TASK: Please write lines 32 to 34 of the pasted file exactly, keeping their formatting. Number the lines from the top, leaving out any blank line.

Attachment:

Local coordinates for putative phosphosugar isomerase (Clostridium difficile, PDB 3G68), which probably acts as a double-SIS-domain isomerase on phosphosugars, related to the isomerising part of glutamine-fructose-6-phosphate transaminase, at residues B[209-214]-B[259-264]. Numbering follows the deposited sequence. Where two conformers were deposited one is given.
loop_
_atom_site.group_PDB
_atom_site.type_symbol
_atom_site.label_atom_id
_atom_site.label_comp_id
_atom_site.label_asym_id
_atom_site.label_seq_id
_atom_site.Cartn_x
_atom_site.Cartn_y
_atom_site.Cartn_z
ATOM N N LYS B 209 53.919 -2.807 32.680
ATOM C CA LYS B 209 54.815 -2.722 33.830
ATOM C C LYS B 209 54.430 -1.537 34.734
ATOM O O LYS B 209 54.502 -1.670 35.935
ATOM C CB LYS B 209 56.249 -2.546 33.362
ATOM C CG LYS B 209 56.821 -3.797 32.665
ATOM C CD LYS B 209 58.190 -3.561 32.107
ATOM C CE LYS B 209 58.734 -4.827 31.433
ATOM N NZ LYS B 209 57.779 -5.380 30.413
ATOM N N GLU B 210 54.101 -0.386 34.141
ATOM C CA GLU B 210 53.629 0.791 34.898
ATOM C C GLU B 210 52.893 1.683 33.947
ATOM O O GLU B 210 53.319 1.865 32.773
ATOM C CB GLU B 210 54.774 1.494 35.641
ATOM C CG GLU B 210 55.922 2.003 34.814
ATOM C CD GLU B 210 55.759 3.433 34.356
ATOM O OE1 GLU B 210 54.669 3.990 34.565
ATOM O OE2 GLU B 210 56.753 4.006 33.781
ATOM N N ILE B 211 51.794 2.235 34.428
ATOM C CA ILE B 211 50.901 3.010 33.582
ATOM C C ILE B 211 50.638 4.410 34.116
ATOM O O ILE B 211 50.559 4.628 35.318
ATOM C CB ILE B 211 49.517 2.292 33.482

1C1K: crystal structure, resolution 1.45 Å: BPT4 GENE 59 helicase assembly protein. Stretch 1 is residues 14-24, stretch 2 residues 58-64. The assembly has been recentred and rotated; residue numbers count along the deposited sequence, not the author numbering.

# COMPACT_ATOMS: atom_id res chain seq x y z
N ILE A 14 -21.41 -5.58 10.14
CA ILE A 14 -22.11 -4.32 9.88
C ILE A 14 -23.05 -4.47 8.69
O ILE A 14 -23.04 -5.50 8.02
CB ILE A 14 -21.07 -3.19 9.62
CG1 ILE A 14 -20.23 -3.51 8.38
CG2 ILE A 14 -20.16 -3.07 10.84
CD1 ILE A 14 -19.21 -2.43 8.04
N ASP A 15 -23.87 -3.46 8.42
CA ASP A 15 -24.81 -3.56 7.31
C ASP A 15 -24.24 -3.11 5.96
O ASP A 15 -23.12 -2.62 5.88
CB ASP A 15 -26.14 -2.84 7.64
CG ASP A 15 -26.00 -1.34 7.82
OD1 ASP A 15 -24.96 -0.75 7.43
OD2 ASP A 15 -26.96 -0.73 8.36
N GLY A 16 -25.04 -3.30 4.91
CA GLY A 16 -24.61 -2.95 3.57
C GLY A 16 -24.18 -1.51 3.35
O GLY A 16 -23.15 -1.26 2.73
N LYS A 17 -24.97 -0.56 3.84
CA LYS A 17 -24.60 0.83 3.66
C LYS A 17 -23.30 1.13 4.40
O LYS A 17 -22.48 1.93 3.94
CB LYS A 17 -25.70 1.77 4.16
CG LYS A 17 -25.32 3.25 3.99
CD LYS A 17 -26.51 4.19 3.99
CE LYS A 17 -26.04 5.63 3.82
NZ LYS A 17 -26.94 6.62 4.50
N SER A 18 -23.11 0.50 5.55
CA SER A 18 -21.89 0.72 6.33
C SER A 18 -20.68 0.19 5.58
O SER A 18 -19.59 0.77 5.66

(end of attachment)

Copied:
ATOM C C ILE B 211 50.638 4.410 34.116
ATOM O O ILE B 211 50.559 4.628 35.318
ATOM C CB ILE B 211 49.517 2.292 33.482